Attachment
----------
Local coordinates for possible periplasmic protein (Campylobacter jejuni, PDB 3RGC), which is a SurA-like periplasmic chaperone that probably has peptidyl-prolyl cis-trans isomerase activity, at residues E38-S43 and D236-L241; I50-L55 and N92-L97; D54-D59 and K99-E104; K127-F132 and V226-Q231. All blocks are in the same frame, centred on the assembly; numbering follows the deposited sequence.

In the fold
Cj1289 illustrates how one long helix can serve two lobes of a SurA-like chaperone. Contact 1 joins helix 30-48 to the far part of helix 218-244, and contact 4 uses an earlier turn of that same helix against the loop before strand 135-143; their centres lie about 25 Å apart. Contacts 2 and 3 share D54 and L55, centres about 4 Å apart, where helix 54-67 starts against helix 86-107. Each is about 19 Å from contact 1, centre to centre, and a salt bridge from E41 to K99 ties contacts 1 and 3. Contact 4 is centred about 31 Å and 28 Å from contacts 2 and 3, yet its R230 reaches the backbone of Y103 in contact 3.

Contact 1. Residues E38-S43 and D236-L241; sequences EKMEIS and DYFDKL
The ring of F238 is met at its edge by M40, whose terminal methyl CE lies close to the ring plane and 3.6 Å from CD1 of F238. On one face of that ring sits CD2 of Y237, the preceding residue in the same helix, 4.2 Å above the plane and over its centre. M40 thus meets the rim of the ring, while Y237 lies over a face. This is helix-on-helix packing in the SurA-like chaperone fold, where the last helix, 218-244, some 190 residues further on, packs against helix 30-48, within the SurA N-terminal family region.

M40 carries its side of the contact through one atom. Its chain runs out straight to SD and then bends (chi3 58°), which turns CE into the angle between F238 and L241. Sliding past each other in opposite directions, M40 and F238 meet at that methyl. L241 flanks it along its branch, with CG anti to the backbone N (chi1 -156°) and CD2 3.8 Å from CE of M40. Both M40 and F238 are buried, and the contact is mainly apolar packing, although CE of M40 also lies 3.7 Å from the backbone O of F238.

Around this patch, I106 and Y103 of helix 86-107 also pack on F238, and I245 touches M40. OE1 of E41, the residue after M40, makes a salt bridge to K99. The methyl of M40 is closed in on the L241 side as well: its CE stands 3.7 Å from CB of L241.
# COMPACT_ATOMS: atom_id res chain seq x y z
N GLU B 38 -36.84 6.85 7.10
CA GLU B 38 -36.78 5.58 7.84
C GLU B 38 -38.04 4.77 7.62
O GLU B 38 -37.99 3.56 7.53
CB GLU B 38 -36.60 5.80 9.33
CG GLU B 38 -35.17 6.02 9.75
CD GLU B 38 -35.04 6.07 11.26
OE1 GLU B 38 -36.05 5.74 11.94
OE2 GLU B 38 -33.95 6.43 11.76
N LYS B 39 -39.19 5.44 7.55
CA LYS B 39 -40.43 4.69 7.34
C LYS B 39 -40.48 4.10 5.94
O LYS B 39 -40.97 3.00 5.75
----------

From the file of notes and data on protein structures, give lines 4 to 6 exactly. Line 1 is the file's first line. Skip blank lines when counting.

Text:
Contact 1. Residues E38-S43 and D236-L241; sequences EKMEIS and DYFDKL
The ring of F238 is met at its edge by M40, whose terminal methyl CE lies close to the ring plane and 3.6 Å from CD1 of F238. On one face of that ring sits CD2 of Y237, the preceding residue in the same helix, 4.2 Å above the plane and over its centre. M40 thus meets the rim of the ring, while Y237 lies over a face. This is helix-on-helix packing in the SurA-like chaperone fold, where the last helix, 218-244, some 190 residues further on, packs against helix 30-48, within the SurA N-terminal family region.

M40 carries its side of the contact through one atom. Its chain runs out straight to SD and then bends (chi3 58°), which turns CE into the angle between F238 and L241. Sliding past each other in opposite directions, M40 and F238 meet at that methyl. L241 flanks it along its branch, with CG anti to the backbone N (chi1 -156°) and CD2 3.8 Å from CE of M40. Both M40 and F238 are buried, and the contact is mainly apolar packing, although CE of M40 also lies 3.7 Å from the backbone O of F238.